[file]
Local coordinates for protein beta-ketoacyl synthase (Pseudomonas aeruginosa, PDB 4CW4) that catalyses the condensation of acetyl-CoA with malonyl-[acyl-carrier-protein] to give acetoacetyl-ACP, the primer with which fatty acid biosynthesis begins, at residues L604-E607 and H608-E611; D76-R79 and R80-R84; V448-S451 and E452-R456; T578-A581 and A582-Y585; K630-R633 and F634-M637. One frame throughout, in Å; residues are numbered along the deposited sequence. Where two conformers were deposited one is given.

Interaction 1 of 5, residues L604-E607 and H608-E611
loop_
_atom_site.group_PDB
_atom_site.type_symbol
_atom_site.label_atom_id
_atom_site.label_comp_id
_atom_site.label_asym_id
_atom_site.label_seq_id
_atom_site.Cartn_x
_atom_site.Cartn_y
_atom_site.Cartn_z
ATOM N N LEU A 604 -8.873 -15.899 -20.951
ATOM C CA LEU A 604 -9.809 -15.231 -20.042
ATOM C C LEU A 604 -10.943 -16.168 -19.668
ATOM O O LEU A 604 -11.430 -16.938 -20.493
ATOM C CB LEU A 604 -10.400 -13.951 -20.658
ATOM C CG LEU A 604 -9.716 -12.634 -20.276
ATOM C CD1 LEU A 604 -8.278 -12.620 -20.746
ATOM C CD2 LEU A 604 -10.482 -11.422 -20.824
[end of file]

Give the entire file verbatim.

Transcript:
Local coordinates for protein beta-ketoacyl synthase (Pseudomonas aeruginosa, PDB 4CW4) that catalyses the condensation of acetyl-CoA with malonyl-[acyl-carrier-protein] to give acetoacetyl-ACP, the primer with which fatty acid biosynthesis begins, at residues L604-E607 and H608-E611; D76-R79 and R80-R84; V448-S451 and E452-R456; T578-A581 and A582-Y585; K630-R633 and F634-M637. One frame throughout, in Å; residues are numbered along the deposited sequence. Where two conformers were deposited one is given.

Interaction 1 of 5, residues L604-E607 and H608-E611
loop_
_atom_site.group_PDB
_atom_site.type_symbol
_atom_site.label_atom_id
_atom_site.label_comp_id
_atom_site.label_asym_id
_atom_site.label_seq_id
_atom_site.Cartn_x
_atom_site.Cartn_y
_atom_site.Cartn_z
ATOM N N LEU A 604 -8.873 -15.899 -20.951
ATOM C CA LEU A 604 -9.809 -15.231 -20.042
ATOM C C LEU A 604 -10.943 -16.168 -19.668
ATOM O O LEU A 604 -11.430 -16.938 -20.493
ATOM C CB LEU A 604 -10.400 -13.951 -20.658
ATOM C CG LEU A 604 -9.716 -12.634 -20.276
ATOM C CD1 LEU A 604 -8.278 -12.620 -20.746
ATOM C CD2 LEU A 604 -10.482 -11.422 -20.824